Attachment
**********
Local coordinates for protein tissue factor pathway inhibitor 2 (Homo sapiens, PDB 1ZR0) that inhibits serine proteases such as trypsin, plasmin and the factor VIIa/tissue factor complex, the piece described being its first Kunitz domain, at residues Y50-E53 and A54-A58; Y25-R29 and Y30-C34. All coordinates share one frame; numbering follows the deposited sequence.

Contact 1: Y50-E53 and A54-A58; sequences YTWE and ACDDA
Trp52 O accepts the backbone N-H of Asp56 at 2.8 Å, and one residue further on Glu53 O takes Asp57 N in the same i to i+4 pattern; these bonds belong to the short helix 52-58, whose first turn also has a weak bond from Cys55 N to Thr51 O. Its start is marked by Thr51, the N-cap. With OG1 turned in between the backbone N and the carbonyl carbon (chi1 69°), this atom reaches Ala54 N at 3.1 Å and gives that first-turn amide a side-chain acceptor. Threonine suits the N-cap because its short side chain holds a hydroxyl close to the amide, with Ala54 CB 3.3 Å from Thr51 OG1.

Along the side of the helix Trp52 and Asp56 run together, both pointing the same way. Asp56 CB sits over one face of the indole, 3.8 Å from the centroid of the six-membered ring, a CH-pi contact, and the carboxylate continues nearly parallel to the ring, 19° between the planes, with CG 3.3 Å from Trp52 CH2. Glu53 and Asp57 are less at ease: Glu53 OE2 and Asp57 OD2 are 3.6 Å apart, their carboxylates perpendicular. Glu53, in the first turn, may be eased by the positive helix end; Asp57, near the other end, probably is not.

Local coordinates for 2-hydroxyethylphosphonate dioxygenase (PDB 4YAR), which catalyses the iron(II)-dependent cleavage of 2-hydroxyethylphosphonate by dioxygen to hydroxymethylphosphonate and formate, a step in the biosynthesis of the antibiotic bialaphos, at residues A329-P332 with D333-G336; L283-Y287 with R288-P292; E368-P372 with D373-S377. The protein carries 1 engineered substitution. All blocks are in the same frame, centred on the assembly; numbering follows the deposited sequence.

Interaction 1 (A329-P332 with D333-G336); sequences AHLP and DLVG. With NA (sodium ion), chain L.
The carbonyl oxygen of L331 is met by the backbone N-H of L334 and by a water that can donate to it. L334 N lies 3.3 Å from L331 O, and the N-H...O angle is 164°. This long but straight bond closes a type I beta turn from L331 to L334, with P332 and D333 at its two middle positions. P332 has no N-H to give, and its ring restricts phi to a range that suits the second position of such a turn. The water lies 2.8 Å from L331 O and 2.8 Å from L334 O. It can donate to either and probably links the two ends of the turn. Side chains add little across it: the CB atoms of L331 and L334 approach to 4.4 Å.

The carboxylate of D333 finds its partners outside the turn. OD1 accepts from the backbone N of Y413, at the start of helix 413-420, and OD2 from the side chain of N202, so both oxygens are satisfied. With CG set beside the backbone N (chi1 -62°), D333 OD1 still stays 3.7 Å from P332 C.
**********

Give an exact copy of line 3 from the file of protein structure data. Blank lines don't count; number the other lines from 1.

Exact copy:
Trp52 O accepts the backbone N-H of Asp56 at 2.8 Å, and one residue further on Glu53 O takes Asp57 N in the same i to i+4 pattern; these bonds belong to the short helix 52-58, whose first turn also has a weak bond from Cys55 N to Thr51 O. Its start is marked by Thr51, the N-cap. With OG1 turned in between the backbone N and the carbonyl carbon (chi1 69°), this atom reaches Ala54 N at 3.1 Å and gives that first-turn amide a side-chain acceptor. Threonine suits the N-cap because its short side chain holds a hydroxyl close to the amide, with Ala54 CB 3.3 Å from Thr51 OG1.